A Black and White Vision of Tweed, Camelias, Feathers, and Pearls
Fashion’s most anticipated night came with waves of tailored tweed, meticulously crafted camellias and camera clicks. Celebrity after celebrity, after designer ensured that the star-studded event was honoring the man behind the theme, Karl Lagerfeld, in more ways than one.
The MET Gala, a synonym for exclusivity, fashion, and the first Monday in May, is a fundraiser dedicated to the costume institute of the museum held every year. For decades, the event has garnered international attention through its carefully curated, and tailored exhibit, its elite guestlist, and conversation-inducing themes. This year, “Karl Lagerfeld: A Line of Beauty” came with a punch of controversy and passion, as it brings to the forefront the controversial character, the late Karl Lagerfeld.
Headed by Anna Wintour, this year’s co-chairs- Dua Lippa, Roger Federer, Michaela Cole, and Penelope Cruz- alongside the museum committee and the MET’s curator, Andrew Bolton, the event hosted 400 guests, including Lagerfeld’s past muses (read Naomi Campbell and Carla Bruni), with diverse interpretations of the theme. The exhibit will showcase 150 sketches that will depict the “evolution of Karl’s two-dimensional drawings into three-dimensional garments”, described by Andrew Bolton in Vogue.
Even though some of Lagerfeld’s quintessential designs will be on display, others were on the gala’s white carpet. Unsurprisingly, the dominating colors of the night were white and black, Lagerfeld’s preferred palette, though the textures, silhouettes, and accessories, much like Lagerfeld’s creativity, were vast.
Designers, celebrities, and models alike chose to wear archive Chanel, the fashion house Lagerfeld is most celebrated for, while others paid homage to the iconoclastic designer by blending his style and essence with their own. Nicole Kidman dazzled in her iconic pink feathered Chanel dress from the Chanel No. 5 advert, Naomi Campbell stunned in a pink and metallic 2010 Chanel, and Giselle Bundchen twirled in a white Chanel feather and jeweled ensemble from 2007. The results? 150% picture worthy.
Experiencing other fashion houses like Thom Browne, Jacquemus, and Atelier Versace to create custom Karl Lagerfeld-inspired looks whilst keeping their essence was exhilarating, to say the least. They took us on a journey with every look, whether it be a tribute to Choupette, Lagerfeld’s beloved white cat, as a life-size cat later turned into an all-black outfit with a cape on Jared Leto or a bedazzled Oscar de la Renta gown and prosthetics on Doja Cat. Versace and crowd favorite, Anne Hathaway, dazzled us from head to toe with an impeccable blend of timeless Chanel-inspired tweed molded onto a dress with a slit pinned together by the iconic Versace hardware. Latin musical powerhouse, Bad Bunny, dressed by Jacquemus – which was a statement of its own, donned a backless white suit with a 26-foot floral train making for an unforgettable entrance.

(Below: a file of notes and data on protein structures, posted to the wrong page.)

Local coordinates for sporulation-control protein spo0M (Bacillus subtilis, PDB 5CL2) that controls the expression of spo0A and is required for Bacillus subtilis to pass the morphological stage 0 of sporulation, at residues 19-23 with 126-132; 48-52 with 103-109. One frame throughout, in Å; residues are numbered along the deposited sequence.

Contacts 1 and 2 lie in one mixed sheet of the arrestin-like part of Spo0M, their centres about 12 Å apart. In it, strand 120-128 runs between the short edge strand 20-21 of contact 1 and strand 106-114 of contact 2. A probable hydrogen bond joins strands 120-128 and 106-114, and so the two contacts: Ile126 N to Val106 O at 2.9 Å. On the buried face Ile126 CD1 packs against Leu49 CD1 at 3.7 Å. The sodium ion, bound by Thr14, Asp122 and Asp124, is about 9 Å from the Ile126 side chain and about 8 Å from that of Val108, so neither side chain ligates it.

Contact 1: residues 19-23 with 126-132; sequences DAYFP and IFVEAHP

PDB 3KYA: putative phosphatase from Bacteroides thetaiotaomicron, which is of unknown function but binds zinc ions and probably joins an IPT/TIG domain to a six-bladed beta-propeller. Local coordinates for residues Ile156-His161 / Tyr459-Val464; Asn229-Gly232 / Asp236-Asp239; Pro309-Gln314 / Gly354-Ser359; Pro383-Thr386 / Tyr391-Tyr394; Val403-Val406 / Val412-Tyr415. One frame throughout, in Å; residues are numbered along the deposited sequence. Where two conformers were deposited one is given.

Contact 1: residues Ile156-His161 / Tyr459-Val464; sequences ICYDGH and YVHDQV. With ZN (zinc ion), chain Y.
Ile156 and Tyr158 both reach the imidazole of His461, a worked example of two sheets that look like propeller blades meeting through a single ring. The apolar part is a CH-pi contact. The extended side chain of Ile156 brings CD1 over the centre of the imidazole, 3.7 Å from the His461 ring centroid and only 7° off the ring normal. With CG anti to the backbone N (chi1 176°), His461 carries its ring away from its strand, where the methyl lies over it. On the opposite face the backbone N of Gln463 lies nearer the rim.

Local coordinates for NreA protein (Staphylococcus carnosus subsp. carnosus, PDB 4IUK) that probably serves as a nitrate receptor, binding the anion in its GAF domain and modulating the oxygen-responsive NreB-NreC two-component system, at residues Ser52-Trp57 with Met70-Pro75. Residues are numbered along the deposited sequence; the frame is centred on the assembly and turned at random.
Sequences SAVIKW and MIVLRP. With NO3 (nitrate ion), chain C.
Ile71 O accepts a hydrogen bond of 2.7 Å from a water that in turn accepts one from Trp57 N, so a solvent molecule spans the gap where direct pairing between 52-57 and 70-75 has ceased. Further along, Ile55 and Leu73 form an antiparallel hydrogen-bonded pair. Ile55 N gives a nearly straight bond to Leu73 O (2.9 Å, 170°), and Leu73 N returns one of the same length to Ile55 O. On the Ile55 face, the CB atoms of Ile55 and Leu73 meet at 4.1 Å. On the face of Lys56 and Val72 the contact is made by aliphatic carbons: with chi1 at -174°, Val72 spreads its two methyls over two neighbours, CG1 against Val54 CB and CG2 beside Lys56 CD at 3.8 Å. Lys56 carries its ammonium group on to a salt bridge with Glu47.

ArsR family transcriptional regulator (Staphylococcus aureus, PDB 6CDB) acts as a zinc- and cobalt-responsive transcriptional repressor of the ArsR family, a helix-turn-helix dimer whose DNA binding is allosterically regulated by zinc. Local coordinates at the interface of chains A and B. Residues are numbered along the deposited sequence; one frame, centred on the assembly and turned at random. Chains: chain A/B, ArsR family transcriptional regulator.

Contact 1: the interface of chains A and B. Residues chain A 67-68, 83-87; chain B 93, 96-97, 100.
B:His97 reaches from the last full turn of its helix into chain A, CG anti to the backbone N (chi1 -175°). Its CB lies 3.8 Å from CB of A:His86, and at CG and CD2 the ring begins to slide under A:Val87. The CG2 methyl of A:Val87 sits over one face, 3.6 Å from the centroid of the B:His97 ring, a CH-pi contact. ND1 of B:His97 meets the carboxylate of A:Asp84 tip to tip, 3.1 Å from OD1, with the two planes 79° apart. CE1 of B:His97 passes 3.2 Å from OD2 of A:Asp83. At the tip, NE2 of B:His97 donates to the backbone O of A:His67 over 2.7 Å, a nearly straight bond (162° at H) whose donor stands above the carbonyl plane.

Meanwhile, designer Thom Browne, known for his cropped suits and pants, made sure he told a story with his twelve different guests and outfits, always with a twist of Karl Lagerfeld. The Thom Browne class, composed of actress, Jenna Ortega, singer and actress Janelle Monae, who took layers off on the white carpet, triple threat and model Teyana Taylor, singer Olivia Rodrigo, actor Alexander Skarsgård, race car driver Daniel Ricciardo, NBA player Shai Gilgeious-Alexander, rapper Pusha-T, actress Bella Ramsey, comedian Trevor Noah, director Baz Luhrmann, and model Sora Choi, all made a statement as they walked down the carpet. Each design had each one of their personalities embedded into classic Thom Browne silhouettes while keeping true to Lagerfeld’s most memorable designs. One of the most impeccable executions of the theme for the night.
To close night, Olivier Rousteing, Creative Director at Balmain, arrived wearing the infamous “Karl Who?” bag, with actor Jeremy Pope, who draped the MET steps with a cape with an image of Karl Lagerfeld himself.
Karl Lagerfeld, one of the most emblematic and yet controversial characters in the fashion industry strongly believed that fashion did not belong in a museum, but on the streets, where the people were; however, putting them on display for crowds to mesmerize and admire will ensure his imprint on the industry continues to create ripples and waves years after his passing.